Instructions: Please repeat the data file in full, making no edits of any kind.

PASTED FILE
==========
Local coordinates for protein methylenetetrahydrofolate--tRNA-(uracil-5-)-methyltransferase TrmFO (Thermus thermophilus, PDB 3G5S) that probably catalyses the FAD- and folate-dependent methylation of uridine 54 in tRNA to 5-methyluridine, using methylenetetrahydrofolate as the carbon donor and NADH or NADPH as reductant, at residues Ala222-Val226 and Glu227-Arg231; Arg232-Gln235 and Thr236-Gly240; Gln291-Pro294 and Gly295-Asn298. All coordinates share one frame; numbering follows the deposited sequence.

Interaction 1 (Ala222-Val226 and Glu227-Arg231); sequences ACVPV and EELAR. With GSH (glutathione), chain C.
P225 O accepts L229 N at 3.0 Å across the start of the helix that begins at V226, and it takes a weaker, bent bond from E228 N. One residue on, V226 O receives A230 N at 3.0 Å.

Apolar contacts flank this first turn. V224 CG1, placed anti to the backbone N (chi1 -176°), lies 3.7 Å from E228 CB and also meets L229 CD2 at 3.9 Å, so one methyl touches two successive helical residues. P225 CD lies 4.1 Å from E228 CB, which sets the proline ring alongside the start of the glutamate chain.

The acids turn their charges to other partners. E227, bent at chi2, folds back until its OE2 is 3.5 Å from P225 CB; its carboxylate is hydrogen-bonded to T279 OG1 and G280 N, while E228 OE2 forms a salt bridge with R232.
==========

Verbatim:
Local coordinates for protein methylenetetrahydrofolate--tRNA-(uracil-5-)-methyltransferase TrmFO (Thermus thermophilus, PDB 3G5S) that probably catalyses the FAD- and folate-dependent methylation of uridine 54 in tRNA to 5-methyluridine, using methylenetetrahydrofolate as the carbon donor and NADH or NADPH as reductant, at residues Ala222-Val226 and Glu227-Arg231; Arg232-Gln235 and Thr236-Gly240; Gln291-Pro294 and Gly295-Asn298. All coordinates share one frame; numbering follows the deposited sequence.

Interaction 1 (Ala222-Val226 and Glu227-Arg231); sequences ACVPV and EELAR. With GSH (glutathione), chain C.
P225 O accepts L229 N at 3.0 Å across the start of the helix that begins at V226, and it takes a weaker, bent bond from E228 N. One residue on, V226 O receives A230 N at 3.0 Å.

Apolar contacts flank this first turn. V224 CG1, placed anti to the backbone N (chi1 -176°), lies 3.7 Å from E228 CB and also meets L229 CD2 at 3.9 Å, so one methyl touches two successive helical residues. P225 CD lies 4.1 Å from E228 CB, which sets the proline ring alongside the start of the glutamate chain.

The acids turn their charges to other partners. E227, bent at chi2, folds back until its OE2 is 3.5 Å from P225 CB; its carboxylate is hydrogen-bonded to T279 OG1 and G280 N, while E228 OE2 forms a salt bridge with R232.